A trial of the Oxford AstraZeneca Covid-19 vaccine on children has been suspended amid a rare blood clots probe.
The UK’s drug regulator is investigating a potential link to rare blood clots in the brain that have been reported among some adults who have had the jab.
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Oxford University claim there were ‘no safety concerns’ in the trial but will await additional data before restarting.
Parents meanwhile have been told to get touch with the site where their child received the vaccine if they have concerns.
RT reports: The vaccine, which was developed in partnership with Oxford University, is awaiting approval from the Medicines and Healthcare products Regulatory Agency (MHRA) for use among children. It was greenlit by British regulators for use in adults at the end of 2020.
“Whilst there are no safety concerns in the paediatric clinical trial, we await additional information from the MHRA on its review of rare cases of thrombosis/thrombocytopaenia that have been reported in adults, before giving any further vaccinations in the trial,” a University of Oxford spokesperson told British media on Tuesday.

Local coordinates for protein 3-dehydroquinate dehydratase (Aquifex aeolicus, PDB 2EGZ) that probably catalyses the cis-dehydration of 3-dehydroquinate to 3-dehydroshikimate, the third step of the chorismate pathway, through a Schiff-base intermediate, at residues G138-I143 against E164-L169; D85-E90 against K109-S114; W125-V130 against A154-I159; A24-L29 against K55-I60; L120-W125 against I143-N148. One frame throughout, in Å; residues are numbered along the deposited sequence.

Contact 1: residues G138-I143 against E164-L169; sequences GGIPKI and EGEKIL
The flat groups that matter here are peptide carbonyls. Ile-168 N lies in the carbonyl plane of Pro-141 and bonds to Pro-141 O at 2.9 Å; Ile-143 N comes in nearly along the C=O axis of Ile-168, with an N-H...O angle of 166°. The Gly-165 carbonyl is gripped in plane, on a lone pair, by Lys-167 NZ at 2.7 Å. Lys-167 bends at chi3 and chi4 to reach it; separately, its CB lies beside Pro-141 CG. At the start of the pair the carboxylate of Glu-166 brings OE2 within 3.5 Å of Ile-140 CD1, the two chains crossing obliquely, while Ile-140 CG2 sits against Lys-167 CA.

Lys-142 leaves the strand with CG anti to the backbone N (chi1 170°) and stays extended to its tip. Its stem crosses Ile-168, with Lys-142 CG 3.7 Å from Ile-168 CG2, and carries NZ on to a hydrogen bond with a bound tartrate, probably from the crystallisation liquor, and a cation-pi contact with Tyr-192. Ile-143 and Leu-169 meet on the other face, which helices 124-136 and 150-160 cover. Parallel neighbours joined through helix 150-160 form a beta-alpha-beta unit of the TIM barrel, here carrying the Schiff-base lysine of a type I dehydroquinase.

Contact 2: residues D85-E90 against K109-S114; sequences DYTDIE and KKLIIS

The trial of the vaccine on children aged between six and 17 began in February and is the first of its kind to test the jab’s ability to generate an immune response in the under-18s.
Reports have surfaced in recent weeks of blood clot incidents among a very small number of people who received a dose of the AstraZeneca vaccine in the days before their illness, though no clear causal link has been established between the clots and the inoculation. The EU’s drugs regulator, the European Medicines Agency (EMA), said last month that the benefits of the jab outweigh its risks after a number of member states paused their rollouts of the vaccine after reports of blood clots.
Following the regulator’s opinion, many states resumed their use of the vaccine, while investigations by the EMA’s safety committee into a causal link between the jab and rare blood clots continued.
Fresh updates from the MHRA and the EMA about the use of the drug are expected in the next few days. The EMA said it expects its committee to issue an update on the jab this week, but the regulator’s head of vaccines strategy, Marco Cavaleri, on Tuesday suggested that the vaccine is linked to blood clotting.
Although governments resumed their rollout of the vaccine, some countries imposed age restrictions on its use, due to the apparent higher prevalence of blood clots in younger people who had received it.
Germany’s medicines regulator limited it for use in people aged under 60, while Canada paused its rollout to those under 55. France has limited the jab for those under 55, and last month Denmark extended its suspension of the vaccine for three weeks.
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